This species is unusual in that it feeds readily on tent caterpillars, a prey which most other species avoid. Periodically, tent caterpillars which are moderately sized species in the genus Melacosoma and in the moth family Lasiocampidae, are irruptive and this year appears to be one of those times.

     Subsequently, Miriam and I heard a Black-billed Cuckoo during our walk and three others had been banded last time I checked. So, there appears to be a correlation between a tent caterpillar outbreak and the abundance of Black-billed Cuckoos. Quite how this knowledge becomes known to the cuckoos I am unable to explain.
     Mayapples Podophyllum peltatum are now in flower and the forest floor was adorned with this species.

     Bracket fungi, which for some reason hold a special fascination for me, were commonly found, some quite magnificent in their size, colouration and structure.

     These organisms are among the many groups of fungi that comprise the phylum Basidiomycota. Ultimately they cause the death of the tree, thereby returning its nutrients to the cycle of growth in a healthy forest.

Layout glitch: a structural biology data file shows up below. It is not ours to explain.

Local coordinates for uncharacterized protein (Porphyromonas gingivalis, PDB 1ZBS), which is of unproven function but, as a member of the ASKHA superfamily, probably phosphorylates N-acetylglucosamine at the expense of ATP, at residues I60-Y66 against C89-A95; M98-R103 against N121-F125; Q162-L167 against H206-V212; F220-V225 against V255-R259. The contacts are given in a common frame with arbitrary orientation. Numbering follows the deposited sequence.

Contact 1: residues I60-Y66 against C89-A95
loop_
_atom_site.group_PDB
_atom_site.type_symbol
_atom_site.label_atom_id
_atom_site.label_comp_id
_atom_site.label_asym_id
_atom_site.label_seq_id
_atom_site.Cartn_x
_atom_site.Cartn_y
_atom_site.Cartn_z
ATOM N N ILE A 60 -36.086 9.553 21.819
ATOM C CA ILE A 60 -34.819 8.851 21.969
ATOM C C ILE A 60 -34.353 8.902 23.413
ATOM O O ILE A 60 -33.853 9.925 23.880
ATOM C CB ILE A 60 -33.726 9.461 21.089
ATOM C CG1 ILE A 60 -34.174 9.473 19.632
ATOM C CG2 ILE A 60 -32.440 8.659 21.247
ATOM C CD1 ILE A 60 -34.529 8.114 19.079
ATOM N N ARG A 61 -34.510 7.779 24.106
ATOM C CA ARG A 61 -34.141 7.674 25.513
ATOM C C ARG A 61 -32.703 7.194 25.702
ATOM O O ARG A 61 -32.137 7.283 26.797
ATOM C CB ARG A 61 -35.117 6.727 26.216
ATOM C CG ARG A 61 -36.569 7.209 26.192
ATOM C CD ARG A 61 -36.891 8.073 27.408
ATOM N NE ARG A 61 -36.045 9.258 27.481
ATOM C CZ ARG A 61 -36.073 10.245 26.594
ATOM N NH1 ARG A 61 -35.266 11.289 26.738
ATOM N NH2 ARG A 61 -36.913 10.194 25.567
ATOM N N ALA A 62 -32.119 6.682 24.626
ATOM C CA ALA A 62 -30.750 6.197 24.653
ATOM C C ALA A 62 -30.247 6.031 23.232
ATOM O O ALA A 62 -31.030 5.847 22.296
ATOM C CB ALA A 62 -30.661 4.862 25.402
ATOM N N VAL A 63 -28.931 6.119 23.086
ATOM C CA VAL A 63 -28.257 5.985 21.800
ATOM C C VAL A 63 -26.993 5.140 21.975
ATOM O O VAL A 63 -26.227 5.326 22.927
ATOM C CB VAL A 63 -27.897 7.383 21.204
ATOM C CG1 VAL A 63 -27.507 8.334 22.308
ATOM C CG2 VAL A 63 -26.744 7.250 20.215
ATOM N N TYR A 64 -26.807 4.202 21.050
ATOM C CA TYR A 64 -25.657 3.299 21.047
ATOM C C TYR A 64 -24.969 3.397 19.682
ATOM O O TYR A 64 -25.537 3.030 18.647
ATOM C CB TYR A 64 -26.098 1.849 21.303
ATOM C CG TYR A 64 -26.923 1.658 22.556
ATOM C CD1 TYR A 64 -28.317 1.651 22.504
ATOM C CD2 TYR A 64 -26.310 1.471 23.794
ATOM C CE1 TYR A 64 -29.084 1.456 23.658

Monday, 18 May 2015

Buff-bellied Pipit (Pipit d'Amérique)

     Buff-bellied Pipit Anthus rubescens is known in North America as American Pipit, and was formerly conspecific with Water Pipit Anthus spinoletta. 
     It occurs in our area only as a spring and fall migrant on its way to or from rocky, sloping tundra in high latitudes where it breeds, usually close to water. 

     Miriam and I were delighted to discover nineteen individuals in a field of last year's corn stubble, scurrying around and searching for food. It is a fairly nondescript species and it was the movement and short bursts of flight that first attracted us to their presence, before we heard them over the noise of the car engine. It was only when we shut off the motor and settled in to enjoy them that their vocalizations became clear and audible.